Talbot’s ‘picture book’ is a manifesto for photography, a polemic, an advertisement, a bid for posterity, a chronicle of the past and a vision of the future.
Colin was Curator of Photographic Technology at the National Science and Media Museum until 2016.
Ahead of his appearance on BBC Four tonight demonstrating ‘The Soldier’s Kodak’, Colin Harding reveals more about this 100-year-old compact camera.
George Davison’s medal-winning pin-hole photograph garnered much controversy as the battle between ‘straight’ and pictorial photography raged on.
In 1826, Niépce used his heliography process to capture the first photograph, but his pioneering work was soon to be overshadowed by the invention of the daguerreotype.
The use of photography to keep a record of criminals began in the 1840s when police forces commissioned portraits of offenders for so-called Rogues’ Galleries.
In the final post in our series showing you how to dating your old family photographs using physical clues, Colin Harding offers some tips on how to identify postcards.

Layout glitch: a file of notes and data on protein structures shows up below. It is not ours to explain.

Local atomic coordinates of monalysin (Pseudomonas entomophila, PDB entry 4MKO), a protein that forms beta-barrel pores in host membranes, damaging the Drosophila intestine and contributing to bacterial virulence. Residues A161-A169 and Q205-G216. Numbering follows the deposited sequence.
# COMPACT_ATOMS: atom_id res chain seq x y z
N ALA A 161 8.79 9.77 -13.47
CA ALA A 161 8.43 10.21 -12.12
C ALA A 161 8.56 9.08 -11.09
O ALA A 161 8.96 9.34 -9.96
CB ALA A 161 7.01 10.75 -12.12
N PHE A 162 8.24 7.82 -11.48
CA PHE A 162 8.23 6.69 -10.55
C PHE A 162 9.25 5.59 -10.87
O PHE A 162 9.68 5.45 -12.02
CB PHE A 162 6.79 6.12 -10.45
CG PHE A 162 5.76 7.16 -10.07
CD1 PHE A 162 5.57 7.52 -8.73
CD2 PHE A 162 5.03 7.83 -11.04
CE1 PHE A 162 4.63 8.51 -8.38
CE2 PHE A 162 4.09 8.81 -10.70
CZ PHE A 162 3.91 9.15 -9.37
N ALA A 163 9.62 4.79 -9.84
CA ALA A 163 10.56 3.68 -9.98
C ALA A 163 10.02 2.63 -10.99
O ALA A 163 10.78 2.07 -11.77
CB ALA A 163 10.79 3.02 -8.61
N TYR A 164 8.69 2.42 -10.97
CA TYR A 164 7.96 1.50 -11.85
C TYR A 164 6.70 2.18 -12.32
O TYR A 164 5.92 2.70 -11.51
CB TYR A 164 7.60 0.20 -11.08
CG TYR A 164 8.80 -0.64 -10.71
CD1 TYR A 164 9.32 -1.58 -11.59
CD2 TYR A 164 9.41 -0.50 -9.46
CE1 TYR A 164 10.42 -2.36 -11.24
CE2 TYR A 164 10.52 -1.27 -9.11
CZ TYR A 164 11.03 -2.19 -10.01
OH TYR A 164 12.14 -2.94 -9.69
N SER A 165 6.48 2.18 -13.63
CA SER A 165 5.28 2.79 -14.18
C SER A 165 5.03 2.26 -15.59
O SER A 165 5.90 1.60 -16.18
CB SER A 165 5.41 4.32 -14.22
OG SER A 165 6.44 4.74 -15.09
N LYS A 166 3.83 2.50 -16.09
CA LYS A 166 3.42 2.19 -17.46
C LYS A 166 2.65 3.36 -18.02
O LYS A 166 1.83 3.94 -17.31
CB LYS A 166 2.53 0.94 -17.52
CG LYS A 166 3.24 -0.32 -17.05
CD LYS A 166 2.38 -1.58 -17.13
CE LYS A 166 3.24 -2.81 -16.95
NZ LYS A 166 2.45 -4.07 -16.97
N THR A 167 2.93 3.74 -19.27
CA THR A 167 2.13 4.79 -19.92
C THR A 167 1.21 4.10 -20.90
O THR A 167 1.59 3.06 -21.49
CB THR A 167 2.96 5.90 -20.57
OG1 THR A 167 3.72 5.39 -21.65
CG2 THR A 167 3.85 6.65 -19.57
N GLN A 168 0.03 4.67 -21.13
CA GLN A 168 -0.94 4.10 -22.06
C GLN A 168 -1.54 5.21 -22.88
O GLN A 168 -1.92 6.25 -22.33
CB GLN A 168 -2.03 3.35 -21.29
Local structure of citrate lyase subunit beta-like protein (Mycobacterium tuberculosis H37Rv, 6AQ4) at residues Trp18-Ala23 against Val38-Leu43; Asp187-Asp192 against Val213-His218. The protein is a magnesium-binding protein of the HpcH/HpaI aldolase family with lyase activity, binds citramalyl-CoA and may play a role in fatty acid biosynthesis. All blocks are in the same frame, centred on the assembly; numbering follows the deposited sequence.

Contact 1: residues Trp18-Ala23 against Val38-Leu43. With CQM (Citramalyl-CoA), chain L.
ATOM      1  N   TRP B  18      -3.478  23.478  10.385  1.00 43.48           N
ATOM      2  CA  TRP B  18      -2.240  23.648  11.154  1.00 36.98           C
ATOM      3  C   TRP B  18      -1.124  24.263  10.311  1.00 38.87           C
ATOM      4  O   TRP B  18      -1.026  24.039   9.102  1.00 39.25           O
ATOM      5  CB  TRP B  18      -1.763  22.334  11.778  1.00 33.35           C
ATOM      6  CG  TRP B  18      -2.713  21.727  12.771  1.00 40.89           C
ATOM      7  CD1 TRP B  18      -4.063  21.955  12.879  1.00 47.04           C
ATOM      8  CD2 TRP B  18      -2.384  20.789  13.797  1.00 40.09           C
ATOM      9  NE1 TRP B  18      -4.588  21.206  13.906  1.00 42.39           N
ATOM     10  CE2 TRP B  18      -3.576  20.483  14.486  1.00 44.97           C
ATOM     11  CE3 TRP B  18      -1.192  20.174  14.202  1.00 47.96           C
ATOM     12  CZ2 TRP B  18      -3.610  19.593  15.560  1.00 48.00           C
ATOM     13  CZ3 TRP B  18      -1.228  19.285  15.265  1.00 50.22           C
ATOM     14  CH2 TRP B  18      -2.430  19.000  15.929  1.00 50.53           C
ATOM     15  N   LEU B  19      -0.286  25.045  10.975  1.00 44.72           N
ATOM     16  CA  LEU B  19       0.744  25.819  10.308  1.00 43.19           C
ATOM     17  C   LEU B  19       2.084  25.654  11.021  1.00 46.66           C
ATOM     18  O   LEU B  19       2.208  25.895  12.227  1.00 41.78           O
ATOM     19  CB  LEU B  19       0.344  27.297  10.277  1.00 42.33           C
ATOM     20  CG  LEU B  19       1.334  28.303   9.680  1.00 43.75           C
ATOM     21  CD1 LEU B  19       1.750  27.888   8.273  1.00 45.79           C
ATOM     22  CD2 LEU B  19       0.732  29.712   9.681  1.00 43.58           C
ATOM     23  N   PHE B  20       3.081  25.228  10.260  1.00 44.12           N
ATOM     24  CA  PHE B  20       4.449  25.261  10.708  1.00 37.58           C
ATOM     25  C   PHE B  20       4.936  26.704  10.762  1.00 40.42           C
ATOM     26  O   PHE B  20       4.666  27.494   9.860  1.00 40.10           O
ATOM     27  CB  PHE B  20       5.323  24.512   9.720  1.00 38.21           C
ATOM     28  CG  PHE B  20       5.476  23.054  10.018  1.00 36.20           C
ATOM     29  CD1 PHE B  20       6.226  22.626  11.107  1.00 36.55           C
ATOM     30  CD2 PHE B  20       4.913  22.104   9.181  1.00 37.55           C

From Victorian craze to its resuscitation by Elena Vidal and Brian May, Colin Harding traces a brief history of the stereoscope.
Victorian song sheets provide a fascinating glimpse into contemporary attitudes to photography, such as this response to the new instantaneous hidden cameras.
In the penultimate post in our series showing you how to date your old family photographs using physical clues, Colin Harding offers some tips on how to identify cabinet cards.
John Hinde was a pioneer of colour photography in Britain. Some of his work has just gone on display at the Photographers’ Gallery’s exhibition Mass Observation: This is Your Photo.
As we congratulate Chris Froome for his Tour de France win, Colin Harding investigates the surprising link between cycling and photography.
Colin recently visited Vienna to bring back photographs by Roger Fenton that we’d loaned to the Leopold Museum for their ‘Clouds: Fleeting Worlds’ exhibition.